It’s not a pine. It’s not a palm. Instead, the Pandanus utilis, more commonly known as a screw pine, is one of the most exotic, drought-tolerant plants found in the Florida landscaper’s toolbox.
First of all, the “pine” has nothing to do with a fir being in its family tree. Instead, it refers to the edible pineapple-like fruits borne on female plants. “Screw” speaks to how the tree grows. The swirling nature of multiple trunks causes distinct, screw-like leaf scars.
The two things you’ll notice first about the screw pine are its aerial prop roots and an amazing bushy top that fans out with serious attitude. We say serious because while it’s beautiful to look at, you don’t want to mess with it. Touch those sharp red spines on the leaves and you’re screwed (just saying). You’re better off keeping it away from walkways or play areas.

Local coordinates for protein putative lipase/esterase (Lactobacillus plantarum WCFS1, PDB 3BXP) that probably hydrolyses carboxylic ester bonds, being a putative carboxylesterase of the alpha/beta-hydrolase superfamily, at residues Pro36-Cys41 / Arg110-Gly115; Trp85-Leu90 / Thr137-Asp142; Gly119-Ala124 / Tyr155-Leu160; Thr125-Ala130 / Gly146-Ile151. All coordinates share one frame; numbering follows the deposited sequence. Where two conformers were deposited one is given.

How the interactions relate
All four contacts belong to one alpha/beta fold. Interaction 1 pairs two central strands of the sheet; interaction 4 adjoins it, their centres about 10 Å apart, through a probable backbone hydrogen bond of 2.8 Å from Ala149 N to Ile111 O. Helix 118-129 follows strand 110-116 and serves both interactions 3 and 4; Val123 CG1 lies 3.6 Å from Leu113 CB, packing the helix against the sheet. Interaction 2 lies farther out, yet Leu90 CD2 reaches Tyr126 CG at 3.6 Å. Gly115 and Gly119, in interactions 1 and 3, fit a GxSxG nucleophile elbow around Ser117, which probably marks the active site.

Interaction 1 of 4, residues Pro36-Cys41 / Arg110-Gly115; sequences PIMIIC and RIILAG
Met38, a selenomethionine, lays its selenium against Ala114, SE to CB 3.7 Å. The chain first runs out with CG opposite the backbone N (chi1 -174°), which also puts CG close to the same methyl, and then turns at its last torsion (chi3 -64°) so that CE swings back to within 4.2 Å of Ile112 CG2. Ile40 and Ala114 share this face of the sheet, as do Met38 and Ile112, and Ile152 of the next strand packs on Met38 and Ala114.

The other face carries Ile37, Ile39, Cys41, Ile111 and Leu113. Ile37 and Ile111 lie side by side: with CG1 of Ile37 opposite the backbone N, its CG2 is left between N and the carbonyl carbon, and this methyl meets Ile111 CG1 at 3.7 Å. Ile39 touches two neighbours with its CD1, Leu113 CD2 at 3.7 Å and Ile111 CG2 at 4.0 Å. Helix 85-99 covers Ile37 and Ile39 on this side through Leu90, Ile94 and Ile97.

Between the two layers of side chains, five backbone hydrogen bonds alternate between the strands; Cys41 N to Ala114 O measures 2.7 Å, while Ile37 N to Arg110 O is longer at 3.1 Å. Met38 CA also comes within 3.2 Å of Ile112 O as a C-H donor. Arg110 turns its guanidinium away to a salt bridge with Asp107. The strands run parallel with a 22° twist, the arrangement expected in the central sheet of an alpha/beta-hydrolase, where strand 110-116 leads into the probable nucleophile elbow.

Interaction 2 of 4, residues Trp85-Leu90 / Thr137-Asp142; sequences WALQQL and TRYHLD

Because this novelty plant can fan out to 10-15-plus feet of space, you don’t need a group of them. Not even a couple of them. These guys are best used as single specimens. Think of the screw pine as a living, one-of-a-kind sculpture that can grow up to 30 feet tall in full sun or partial shade. All it asks for is a granular fertilizer and some occasional trimming to remove dying leaves.
Eager to add this masterpiece to your Southwest Florida landscape? Talk to a professional designer first because the screw pine is one plant you can’t just plunk in the ground. You’ll need an artful plan, plenty of space and expert installation. After that, you’re good to grow. As a matter of fact, if you live in Sarasota, Manatee or Charlotte county, consider contacting the company who installed this lovely screw pine: ArtisTree Landscape Maintenance & Design.